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Preface:  Welcome to Queen Victoria's Book of Spells, a book of all-new tales of Gaslamp Fantasy, or stories set in a a magical version of nineteenth-century England.
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(Click to show. Warning: May contain spoilers.)
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Book description
"Gaslamp Fantasy," or historical fantasy set in a magical version of the nineteenth century, has long been popular with readers and writers alike. A number of wonderful fantasy novels, including Stardust by Neil Gaiman, Jonathan Strange and Mr Norrell by Susanna Clarke, and The Prestige by Christopher Priest, owe their inspiration to works by nineteenth-century writers ranging from Jane Austen, the Brontës, and George Meredith to Charles Dickens, Anthony Trollope, and William Morris. And, of course, the entire steampunk genre and subculture owes more than a little to literature inspired by this period.
Queen Victoria's Book of Spells is an anthology for everyone who loves these works of neo-Victorian fiction, and wishes to explore the wide variety of ways that modern fantasists are using nineteenth-century settings, characters, and themes. These approaches stretch from steampunk fiction to the Austen-and-Trollope inspired works that some critics call Fantasy of Manners, all of which fit under the larger umbrella of Gaslamp Fantasy. The result is eighteen stories by experts from the fantasy, horror, mainstream, and young adult fields, including both bestselling writers and exciting new talents such as Elizabeth Bear, James Blaylock, Jeffrey Ford, Ellen Kushner, Tanith Lee, Gregory Maguire, Delia Sherman, and Catherynne M. Valente, who present a bewitching vision of a nineteenth century invested (or cursed!) with magic.
A Kirkus Reviews Best Fiction Book of 2013
Haiku summary

Amazon.com Product Description (ISBN 0765332272, Paperback)

“Gaslamp Fantasy,” or historical fantasy set in a magical version of the nineteenth century, has long been popular with readers and writers alike. A number of wonderful fantasy novels, including Stardust by Neil Gaiman, Jonathan Strange and Mr Norrell by Susanna Clarke, and The Prestige by Christopher Priest, owe their inspiration to works by nineteenth-century writers ranging from Jane Austen, the Brontës, and George Meredith to Charles Dickens, Anthony Trollope, and William Morris. And, of course, the entire steampunk genre and subculture owes more than a little to literature inspired by this period.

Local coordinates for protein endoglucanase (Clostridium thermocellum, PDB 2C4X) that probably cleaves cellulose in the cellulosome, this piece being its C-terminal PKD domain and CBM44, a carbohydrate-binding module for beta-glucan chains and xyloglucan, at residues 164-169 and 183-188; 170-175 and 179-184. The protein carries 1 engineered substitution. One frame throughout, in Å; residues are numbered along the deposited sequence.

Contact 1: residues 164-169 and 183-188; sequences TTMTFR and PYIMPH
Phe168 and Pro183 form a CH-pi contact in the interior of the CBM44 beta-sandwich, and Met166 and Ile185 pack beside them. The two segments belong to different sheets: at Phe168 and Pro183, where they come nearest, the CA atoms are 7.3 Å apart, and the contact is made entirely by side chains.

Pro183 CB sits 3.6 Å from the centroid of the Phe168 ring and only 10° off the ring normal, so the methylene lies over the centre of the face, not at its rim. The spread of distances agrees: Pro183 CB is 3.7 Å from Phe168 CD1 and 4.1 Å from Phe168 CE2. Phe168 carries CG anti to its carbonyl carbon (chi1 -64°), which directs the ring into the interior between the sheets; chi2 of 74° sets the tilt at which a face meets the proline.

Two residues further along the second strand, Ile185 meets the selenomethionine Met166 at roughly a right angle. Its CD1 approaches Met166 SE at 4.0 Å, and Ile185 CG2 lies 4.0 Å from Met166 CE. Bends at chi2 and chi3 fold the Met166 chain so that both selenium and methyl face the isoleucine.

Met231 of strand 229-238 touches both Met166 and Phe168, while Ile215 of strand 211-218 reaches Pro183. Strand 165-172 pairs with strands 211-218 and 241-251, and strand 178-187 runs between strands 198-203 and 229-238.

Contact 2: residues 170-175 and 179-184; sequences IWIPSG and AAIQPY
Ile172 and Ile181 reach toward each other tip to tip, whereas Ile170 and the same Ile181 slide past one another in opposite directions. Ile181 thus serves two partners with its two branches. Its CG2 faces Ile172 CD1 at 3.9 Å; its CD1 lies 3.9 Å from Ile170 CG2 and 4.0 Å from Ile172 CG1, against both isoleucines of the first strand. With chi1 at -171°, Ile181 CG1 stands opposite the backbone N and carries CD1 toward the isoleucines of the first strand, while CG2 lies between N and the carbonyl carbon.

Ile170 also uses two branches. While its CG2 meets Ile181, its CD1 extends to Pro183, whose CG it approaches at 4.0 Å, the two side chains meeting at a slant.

Queen Victoria’s Book of Spells is an anthology for everyone who loves these works of neo-Victorian fiction, and wishes to explore the wide variety of ways that modern fantasists are using nineteenth-century settings, characters, and themes. These approaches stretch from steampunk fiction to the Austen-and-Trollope inspired works that some critics call Fantasy of Manners, all of which fit under the larger umbrella of Gaslamp Fantasy. The result is eighteen stories by experts from the fantasy, horror, mainstream, and young adult fields, including both bestselling writers and exciting new talents such as Elizabeth Bear, James Blaylock, Jeffrey Ford, Ellen Kushner, Tanith Lee, Gregory Maguire, Delia Sherman, and Catherynne M. Valente, who present a bewitching vision of a nineteenth century invested (or cursed!) with magic.

(retrieved from Amazon Thu, 12 Mar 2015 18:12:13 -0400)

(see all 3 descriptions)

""Gaslamp Fantasy," or historical fantasy set in a magical version of the nineteenth century, has long been popular with readers and writers alike. A number of wonderful fantasy novels, including Stardust by Neil Gaiman, Jonathan Strange and Mr Norrell by Susanna Clarke, and The Prestige by Christopher Priest, owe their inspiration to works by nineteenth-century writers ranging from Jane Austen, the Brontë's, and George Meredith to Charles Dickens, Anthony Trollope, and William Morris. And, of course, the entire steampunk genre and subculture owes more than a little to literature inspired by this period. Queen Victoria's Book of Spells is an anthology for everyone who loves these works of neo-Victorian fiction, and wishes to explore the wide variety of ways that modern fantasists are using nineteenth-century settings, characters, and themes. These approaches stretch from steampunk fiction to the Austen-and-Trollope inspired works that some critics call Fantasy of Manners, all of which fit under the larger umbrella of Gaslamp Fantasy. The result is eighteen stories by experts from the fantasy, horror, mainstream, and young adult fields, including both bestselling writers and exciting new talents such as Elizabeth Bear, James Blaylock, Jeffrey Ford, Ellen Kushner, Tanith Lee, Gregory Maguire, Delia Sherman, and Catherynne M. Valente, who present a bewitching vision of a nineteenth century invested (or cursed!) with magic"--… (more)